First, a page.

United States District Court, D. New Jersey
MADELINE COX ARLEO, Magistrate Judge.
This matter is presently before the Court on the motion of Defendant Pressler & Pressler, LLP ("Pressler") to seal Dkt. No. 33 pursuant to Local Civil Rule 5.3(c). (Dkt. No. 43). Plaintiff Daniel Bock, Jr. ("Bock") opposes this Motion. (Dkt. No. 50). No oral argument was heard pursuant to Federal Rule of Civil Procedure 78. Upon consideration of the parties' submissions, for the reasons set forth herein, and for good cause shown, Defendant's motion to seal is DENIED without prejudice. However, the document at issue shall remain temporarily sealed in order to afford Defendant the opportunity to redact Dkt. No. 33 in accordance with the Court's instructions, as set forth below.
Plaintiff filed a Complaint in this Court on December 30, 2011. (Dkt. No. 1). A "Discovery Confidentiality Order" was entered by the Court on July 12, 2013. (Dkt. No. 30). On October 1, 2013, Pressler filed a motion for summary judgment. (Dkt. No. 32). In support of said motion, Pressler filed the Certification of Mitchell L. Williamson, Esq., which annexed thereto the Affidavit of Gerard J. Felt, Esq. ("Felt Affidavit") (Dkt. No. 33-1) as an exhibit. This entry is referred to as Dkt. No. 33. On October 10, 2013, Pressler sent Plaintiff a full copy of the Felt Affidavit. On October 15, 2013, Plaintiff's counsel filed a motion to unseal Dkt. No. 33. (Dkt. No. 35). On October 16, 2013, Plaintiff's counsel withdrew the motion to unseal without prejudice and subsequently filed an amended motion to unseal Dkt. No 33. (Dkt. Nos. 37, 38). On October 18, 2013, the Court issued an order requiring Pressler to file a motion to seal Dkt. No. 33 pursuant to L. Civ. R. 5.3 on or before October 25, 2013 or the Court would unseal the document. (Dkt. No. 40). At the request of Defendant, the Court adjourned the filing deadline until November 15, 2013. (Dkt. No. 42). Subsequently, on November 14, 2013, Pressler filed the instant motion seeking to seal Dkt. No. 33, which was previously filed under seal in conjunction with Pressler's motion for summary judgment. (Dkt. No. 43).
Defendant contends that the information in the Felt Affidavit is confidential and not commonly available to the public. In addition, Pressler alleges that if this information were disseminated to the public, it would result in clearly defined and serious injury to Pressler in the competitive collections marketplace and would disrupt the attorney-client relationship. Initially, Defendant contended that there was no less restrictive alternative available. However, in Defendant's reply brief, Pressler conceded that it could redact portions of the Felt Affidavit. Specifically, Pressler stated: "In light of Plaintiff's contentions that certain portions of the Felt Affidavit may be revealed, Pressler submits that it can submit a redacted version of the Felt Affidavit. To that end, Pressler could re-submit ECF Doc. 33 with paragraphs 10 through 32 of the Felt Affidavit redacted." (Dkt. No. 54). Plaintiff, on the other hand, contends that the information in the Felt Affidavit is not confidential, that there is no clearly defined injury that would result if the document is not sealed, and that less restrictive alternatives are available. (Dkt. No. 50).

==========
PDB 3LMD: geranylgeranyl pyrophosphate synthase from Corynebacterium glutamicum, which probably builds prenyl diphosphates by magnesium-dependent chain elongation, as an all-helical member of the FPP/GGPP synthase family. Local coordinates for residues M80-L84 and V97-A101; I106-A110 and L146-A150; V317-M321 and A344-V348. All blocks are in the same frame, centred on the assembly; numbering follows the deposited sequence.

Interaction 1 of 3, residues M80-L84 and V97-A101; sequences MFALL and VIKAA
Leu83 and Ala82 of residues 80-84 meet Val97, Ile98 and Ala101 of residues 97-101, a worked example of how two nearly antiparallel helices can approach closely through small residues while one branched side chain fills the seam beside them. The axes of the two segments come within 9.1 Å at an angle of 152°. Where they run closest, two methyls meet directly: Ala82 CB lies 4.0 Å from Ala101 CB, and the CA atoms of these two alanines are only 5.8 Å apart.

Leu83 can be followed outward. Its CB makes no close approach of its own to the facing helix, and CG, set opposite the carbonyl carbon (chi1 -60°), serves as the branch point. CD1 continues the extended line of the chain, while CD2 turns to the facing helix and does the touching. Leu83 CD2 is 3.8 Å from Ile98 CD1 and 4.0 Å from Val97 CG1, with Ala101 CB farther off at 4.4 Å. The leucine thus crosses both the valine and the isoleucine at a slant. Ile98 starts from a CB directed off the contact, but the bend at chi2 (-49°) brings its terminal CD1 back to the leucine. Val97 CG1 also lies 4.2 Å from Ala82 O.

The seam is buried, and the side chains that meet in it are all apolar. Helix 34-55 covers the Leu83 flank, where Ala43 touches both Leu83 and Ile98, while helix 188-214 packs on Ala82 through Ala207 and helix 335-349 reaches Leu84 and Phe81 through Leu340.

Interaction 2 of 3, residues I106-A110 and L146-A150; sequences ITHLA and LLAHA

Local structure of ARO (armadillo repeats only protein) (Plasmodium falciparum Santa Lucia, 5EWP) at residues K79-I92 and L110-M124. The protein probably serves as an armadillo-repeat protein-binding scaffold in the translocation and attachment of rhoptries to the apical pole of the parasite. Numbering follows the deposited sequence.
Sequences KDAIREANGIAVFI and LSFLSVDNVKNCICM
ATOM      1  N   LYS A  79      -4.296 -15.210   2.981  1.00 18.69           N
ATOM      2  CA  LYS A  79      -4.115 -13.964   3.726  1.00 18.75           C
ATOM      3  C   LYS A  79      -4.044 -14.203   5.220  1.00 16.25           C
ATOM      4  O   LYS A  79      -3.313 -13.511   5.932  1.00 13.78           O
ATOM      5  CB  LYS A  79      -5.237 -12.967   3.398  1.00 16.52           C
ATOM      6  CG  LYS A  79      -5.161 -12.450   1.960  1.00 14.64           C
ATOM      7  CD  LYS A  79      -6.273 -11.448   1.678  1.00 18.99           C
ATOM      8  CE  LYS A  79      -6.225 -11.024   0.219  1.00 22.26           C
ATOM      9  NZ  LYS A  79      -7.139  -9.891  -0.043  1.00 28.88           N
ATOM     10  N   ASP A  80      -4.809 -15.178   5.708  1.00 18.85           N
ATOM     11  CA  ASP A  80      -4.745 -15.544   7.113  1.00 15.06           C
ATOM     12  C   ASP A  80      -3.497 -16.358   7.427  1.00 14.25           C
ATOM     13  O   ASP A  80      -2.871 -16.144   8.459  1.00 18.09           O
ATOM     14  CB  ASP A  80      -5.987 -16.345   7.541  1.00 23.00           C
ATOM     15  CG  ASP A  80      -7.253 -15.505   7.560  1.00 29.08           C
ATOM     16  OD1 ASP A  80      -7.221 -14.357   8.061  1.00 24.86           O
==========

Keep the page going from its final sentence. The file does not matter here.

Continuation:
Before this Court can grant a party's request to file a document under seal, the party seeking the relief must first demonstrate that "good cause" exists for sealing the document. Pansy v. Borough of Stroudsburg, 23 F.3d 772, 786 (3d Cir. 1994). To determine whether good cause exists, this Court shall consider the factors outlined under Local Civil Rule 5.3(c)(2):
"(a) the nature of the materials or proceedings at issue, (b) the legitimate private or public interests which warrant the relief sought, (c) the clearly defined and serious injury that would result if the relief sought is not granted, and (d) why a less restrictive alternative to the relief sought is not available."
Rule 5.3(c)(2). The moving party "bears the burden of showing that the material is the kind of information that courts will protect' and that disclosure will work a clearly defined and serious injury to the party seeking'" to seal the materials at issue. In re Cendant Corp., 260 F.3d 183, 194 (3d Cir. 2001) (quoting Miller v. Ind. Hosp., 16 F.3d 549, 551 (3d Cir. 1994)).
In making the decision as to whether sealing is appropriate, this Court may consider the following factors:
1. whether disclosure will violate any privacy interests;
2. whether the information is being sought for a legitimate purpose or for an improper purpose;
3. whether disclosure of the information will cause a party embarrassment;
4. whether confidentiality is being sought over information important to ...